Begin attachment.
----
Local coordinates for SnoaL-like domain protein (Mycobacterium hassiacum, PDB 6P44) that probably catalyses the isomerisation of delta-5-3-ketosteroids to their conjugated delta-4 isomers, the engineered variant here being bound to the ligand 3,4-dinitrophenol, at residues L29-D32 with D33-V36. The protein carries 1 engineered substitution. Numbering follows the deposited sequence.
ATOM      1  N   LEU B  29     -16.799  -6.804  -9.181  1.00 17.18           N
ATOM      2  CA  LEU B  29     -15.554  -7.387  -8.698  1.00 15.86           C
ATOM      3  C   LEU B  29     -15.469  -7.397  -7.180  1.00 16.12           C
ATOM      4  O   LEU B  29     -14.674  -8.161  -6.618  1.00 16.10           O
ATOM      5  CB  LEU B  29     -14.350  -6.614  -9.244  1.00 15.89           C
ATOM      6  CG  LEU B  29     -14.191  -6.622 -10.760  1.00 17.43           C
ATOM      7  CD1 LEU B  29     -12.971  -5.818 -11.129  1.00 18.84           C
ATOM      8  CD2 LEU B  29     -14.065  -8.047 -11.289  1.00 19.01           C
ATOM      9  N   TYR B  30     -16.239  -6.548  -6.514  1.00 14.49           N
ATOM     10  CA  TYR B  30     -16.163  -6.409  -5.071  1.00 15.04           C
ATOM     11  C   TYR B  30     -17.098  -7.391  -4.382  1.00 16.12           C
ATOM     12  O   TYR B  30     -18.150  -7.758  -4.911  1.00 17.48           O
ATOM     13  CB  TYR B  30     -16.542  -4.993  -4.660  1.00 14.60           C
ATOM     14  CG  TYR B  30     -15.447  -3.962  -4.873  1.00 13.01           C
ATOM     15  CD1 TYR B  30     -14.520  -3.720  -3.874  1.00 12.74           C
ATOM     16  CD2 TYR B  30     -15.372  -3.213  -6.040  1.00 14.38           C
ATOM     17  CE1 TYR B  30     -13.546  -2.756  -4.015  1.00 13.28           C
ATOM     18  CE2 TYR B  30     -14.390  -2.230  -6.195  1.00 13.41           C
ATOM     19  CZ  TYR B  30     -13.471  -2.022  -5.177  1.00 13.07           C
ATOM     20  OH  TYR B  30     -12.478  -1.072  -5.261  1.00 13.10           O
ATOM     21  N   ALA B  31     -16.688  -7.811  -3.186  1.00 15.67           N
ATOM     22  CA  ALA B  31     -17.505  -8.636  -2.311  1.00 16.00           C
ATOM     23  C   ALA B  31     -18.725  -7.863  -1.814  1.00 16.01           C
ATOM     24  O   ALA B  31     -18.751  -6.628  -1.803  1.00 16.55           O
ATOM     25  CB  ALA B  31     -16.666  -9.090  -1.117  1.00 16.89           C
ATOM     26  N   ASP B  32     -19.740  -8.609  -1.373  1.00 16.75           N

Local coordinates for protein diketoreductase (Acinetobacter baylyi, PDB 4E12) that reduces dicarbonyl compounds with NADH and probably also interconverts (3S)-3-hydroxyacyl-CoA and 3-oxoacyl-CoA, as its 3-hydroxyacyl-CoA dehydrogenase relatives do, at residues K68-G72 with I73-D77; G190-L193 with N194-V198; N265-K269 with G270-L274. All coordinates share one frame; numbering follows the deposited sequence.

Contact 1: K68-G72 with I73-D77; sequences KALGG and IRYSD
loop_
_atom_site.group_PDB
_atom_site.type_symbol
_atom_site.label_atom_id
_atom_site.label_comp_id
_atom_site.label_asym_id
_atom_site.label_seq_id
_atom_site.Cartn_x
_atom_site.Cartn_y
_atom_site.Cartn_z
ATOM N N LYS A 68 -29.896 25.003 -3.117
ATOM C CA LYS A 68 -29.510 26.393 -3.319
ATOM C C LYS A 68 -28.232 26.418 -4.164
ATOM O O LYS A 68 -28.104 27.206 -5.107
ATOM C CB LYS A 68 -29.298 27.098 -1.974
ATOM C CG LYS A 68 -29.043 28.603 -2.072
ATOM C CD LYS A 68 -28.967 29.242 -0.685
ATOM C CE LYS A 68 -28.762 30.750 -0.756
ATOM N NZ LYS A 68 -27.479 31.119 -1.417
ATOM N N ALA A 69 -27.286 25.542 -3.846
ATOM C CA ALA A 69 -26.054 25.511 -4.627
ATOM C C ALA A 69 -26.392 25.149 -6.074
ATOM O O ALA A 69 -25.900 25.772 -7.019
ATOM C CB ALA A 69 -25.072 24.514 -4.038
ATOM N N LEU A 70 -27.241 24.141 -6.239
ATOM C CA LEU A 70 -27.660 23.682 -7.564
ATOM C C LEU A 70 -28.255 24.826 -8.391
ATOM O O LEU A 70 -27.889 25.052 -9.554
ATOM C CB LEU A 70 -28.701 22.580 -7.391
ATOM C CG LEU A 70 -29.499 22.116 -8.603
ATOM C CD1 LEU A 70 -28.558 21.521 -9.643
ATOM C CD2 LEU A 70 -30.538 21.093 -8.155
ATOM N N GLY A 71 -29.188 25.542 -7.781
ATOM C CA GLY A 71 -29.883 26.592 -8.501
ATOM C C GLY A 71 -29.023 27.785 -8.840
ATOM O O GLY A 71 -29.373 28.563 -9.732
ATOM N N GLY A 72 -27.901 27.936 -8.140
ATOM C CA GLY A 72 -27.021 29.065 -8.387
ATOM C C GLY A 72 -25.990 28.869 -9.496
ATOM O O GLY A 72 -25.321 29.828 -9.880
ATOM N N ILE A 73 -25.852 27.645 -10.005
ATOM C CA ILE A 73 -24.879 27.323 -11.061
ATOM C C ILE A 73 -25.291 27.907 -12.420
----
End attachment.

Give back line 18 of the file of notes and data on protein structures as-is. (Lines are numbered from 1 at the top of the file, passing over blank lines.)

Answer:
ATOM     17  CE1 TYR B  30     -13.546  -2.756  -4.015  1.00 13.28           C